Another 60 page dissection of the Drosten PCR protocol.

(Please share far and wide, this is the most important paper to date and blows the PCR test apart-ED)

After submitting our review report on Corman et al. (referred hereinafter as CD-report) and
republishing it on a scientific preprint server [50] and [51] we offered the
report for public discussion at on 27th November 2020. The
scientific community provided additional literature, references, and analyses concerning the
CD-report and the Corman et al. manuscript. Several “advocatus diaboli” confronted us with
correct or assumed problems in our report. The most common critique of the CD-report was
the lack of “wet lab” experiments to support our concerns over the technical flaws in the
PCR protocol.

This vibrant debate on our CD report has provided additional information worthy of further
public documentation to address these critiques. We summarize the current published
knowledge of “wet lab testing”, routine diagnostic use and validation of the original
PCR-Protocol described by Corman et al. Further, this addendum highlights that independent
research groups (some of them with Corman and/or Drosten as author) also pointed out
important concerns with the original manuscript and Corman PCR protocol distributed by
the WHO. Many of these references were already provided by the authors of the original
CD-report but it is worth underscoring their relevance to the formation of our critiques of
the CD manuscript.

We searched the literature for ‘SARS-CoV-2 qPCR’ and ‘Corman’ or ‘Charité’. Then we
combined these references with those provided by other scientists working in relevant Life
Sciences/data analysis fields.
In the first section of the addendum, the publications will be discussed point by point,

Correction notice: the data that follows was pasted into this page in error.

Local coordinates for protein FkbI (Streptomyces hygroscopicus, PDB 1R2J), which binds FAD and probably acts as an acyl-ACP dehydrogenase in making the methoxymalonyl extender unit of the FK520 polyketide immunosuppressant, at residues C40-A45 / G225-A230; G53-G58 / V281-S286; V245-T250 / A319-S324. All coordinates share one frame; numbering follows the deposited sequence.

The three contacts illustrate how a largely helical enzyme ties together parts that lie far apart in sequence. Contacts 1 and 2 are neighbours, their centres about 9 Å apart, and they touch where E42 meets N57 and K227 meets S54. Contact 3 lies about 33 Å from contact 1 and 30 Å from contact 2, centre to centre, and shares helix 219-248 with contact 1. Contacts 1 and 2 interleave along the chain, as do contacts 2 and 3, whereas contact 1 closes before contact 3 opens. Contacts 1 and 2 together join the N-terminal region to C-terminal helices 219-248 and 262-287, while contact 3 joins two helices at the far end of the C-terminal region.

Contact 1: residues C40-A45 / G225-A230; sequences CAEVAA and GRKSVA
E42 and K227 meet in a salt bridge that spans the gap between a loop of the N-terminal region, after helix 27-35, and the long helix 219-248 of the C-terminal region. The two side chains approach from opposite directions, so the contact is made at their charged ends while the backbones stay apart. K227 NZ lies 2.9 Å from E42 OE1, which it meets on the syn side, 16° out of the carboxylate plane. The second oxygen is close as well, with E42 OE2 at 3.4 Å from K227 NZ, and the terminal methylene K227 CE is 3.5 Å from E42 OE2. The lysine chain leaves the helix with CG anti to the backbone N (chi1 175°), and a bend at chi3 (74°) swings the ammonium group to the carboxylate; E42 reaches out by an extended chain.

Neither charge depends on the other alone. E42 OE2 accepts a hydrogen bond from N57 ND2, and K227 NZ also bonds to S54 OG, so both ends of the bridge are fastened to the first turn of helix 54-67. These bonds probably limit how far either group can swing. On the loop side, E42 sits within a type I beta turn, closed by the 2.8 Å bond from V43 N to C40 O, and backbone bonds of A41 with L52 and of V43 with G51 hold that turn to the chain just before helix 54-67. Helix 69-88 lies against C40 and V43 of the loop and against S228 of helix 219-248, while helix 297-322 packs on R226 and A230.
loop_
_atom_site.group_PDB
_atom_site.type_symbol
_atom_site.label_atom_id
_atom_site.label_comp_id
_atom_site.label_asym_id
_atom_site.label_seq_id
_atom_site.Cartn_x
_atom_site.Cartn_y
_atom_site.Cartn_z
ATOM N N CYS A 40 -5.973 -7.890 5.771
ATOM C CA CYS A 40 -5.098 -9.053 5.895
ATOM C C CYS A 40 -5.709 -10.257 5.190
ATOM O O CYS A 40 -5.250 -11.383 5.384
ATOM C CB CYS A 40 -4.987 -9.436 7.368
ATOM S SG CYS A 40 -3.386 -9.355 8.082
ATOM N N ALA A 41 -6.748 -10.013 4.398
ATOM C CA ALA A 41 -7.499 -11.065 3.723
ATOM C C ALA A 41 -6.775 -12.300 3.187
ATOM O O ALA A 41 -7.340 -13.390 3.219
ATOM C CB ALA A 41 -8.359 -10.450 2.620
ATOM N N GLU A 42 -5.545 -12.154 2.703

highlighting their findings in relation to the CD-report. In a second section, additional aspects
about the Corman et al. publication are discussed. This spans a meta-analysis of the unusual
peer-review process, timeframes, and further technical vulnerabilities of the Corman et al.
An additional concern was raised about the CD-report regarding the discussion of
appropriate controls. We cite several studies that underscore the importance of internal
controls in assessing viral load and the lack of such internal controls in the Corman qPCR
method. These internal controls are required for normalizing swab sampling variance and
they are critical for interpreting viral load. They are notably absent from the Corman PCR
protocol. Several people also expressed confusion regarding the NCBI submissions provided
by Corman et al. The sequences provided lack two of the target gene sequences Corman et
al. claim to target. The only sequences referenced in the manuscript are listed (KC633203,
KC633204, KC633201, GU190221, GU190222, GU190223) and none of these have sequences
that match their N and E gene primers. This not only brings their validation into question but
also prevents others from reproducing the work presented in Corman et al.

We present 20 scientific publications providing ‘wet lab’ evidence of the performance of the
Corman et al. PCR protocol. Of those, 17 found problems with incorrect primer design
(mismatches, dimer formation, melting temperature) in the SARS-CoV-2 specific
“confirmatory” test named RdRp-PCR for “RNA-dependent RNA-polymerase” or the E-gene

These documented problems include:
● Documented primer dimers and False Positives in non-template controls (NTCs)
● Documented poor sensitivity and False Negatives compared to other assays
● No internal control to normalize the sample preparation variability and its impact on viral
load estimation
● No defined Ct for calling samples “Positive cases”
● Poorly documented positive controls and sequences used in their study

We believe the references provided in this addendum itemize the scientific consensus
evident in the literature regarding the flaws in the original PCR detection method for
SARs-CoV-2 published by Corman et al.. Further, since several important flaws were
published in peer-reviewed journals, the lack of correction of the original PCR protocol by
either Eurosurveillance or as an update in the Charité-WHO protocol brings into question the
scientific integrity of the authors of Corman et al. These references settle any remaining
debate that the Corman et al. manuscript should be retracted on technical grounds alone.
The rapidity of the peer-review and conflicts of interest are even more troubling.

Full paper below

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